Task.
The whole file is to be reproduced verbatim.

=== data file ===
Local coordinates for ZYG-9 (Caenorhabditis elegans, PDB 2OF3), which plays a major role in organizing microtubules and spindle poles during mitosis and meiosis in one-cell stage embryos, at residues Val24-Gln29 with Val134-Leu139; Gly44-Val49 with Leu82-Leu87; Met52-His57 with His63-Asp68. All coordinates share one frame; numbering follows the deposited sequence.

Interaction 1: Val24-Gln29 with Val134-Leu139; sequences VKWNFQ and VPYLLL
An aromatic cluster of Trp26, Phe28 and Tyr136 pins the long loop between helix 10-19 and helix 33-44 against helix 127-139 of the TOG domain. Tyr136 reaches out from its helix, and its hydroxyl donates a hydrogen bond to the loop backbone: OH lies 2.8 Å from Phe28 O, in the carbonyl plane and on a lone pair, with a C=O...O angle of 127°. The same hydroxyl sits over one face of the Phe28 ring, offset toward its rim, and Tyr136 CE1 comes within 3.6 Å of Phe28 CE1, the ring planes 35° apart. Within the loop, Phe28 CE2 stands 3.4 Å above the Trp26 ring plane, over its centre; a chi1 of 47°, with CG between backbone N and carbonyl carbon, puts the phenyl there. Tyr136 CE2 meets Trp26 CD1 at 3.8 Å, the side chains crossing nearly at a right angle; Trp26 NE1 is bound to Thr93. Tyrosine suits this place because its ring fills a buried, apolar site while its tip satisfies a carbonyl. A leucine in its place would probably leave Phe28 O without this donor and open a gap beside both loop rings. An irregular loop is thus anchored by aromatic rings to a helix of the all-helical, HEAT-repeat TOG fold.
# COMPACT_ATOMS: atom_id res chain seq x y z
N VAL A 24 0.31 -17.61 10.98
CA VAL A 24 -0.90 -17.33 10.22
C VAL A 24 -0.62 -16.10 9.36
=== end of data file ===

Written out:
Local coordinates for ZYG-9 (Caenorhabditis elegans, PDB 2OF3), which plays a major role in organizing microtubules and spindle poles during mitosis and meiosis in one-cell stage embryos, at residues Val24-Gln29 with Val134-Leu139; Gly44-Val49 with Leu82-Leu87; Met52-His57 with His63-Asp68. All coordinates share one frame; numbering follows the deposited sequence.

Interaction 1: Val24-Gln29 with Val134-Leu139; sequences VKWNFQ and VPYLLL
An aromatic cluster of Trp26, Phe28 and Tyr136 pins the long loop between helix 10-19 and helix 33-44 against helix 127-139 of the TOG domain. Tyr136 reaches out from its helix, and its hydroxyl donates a hydrogen bond to the loop backbone: OH lies 2.8 Å from Phe28 O, in the carbonyl plane and on a lone pair, with a C=O...O angle of 127°. The same hydroxyl sits over one face of the Phe28 ring, offset toward its rim, and Tyr136 CE1 comes within 3.6 Å of Phe28 CE1, the ring planes 35° apart. Within the loop, Phe28 CE2 stands 3.4 Å above the Trp26 ring plane, over its centre; a chi1 of 47°, with CG between backbone N and carbonyl carbon, puts the phenyl there. Tyr136 CE2 meets Trp26 CD1 at 3.8 Å, the side chains crossing nearly at a right angle; Trp26 NE1 is bound to Thr93. Tyrosine suits this place because its ring fills a buried, apolar site while its tip satisfies a carbonyl. A leucine in its place would probably leave Phe28 O without this donor and open a gap beside both loop rings. An irregular loop is thus anchored by aromatic rings to a helix of the all-helical, HEAT-repeat TOG fold.
# COMPACT_ATOMS: atom_id res chain seq x y z
N VAL A 24 0.31 -17.61 10.98
CA VAL A 24 -0.90 -17.33 10.22
C VAL A 24 -0.62 -16.10 9.36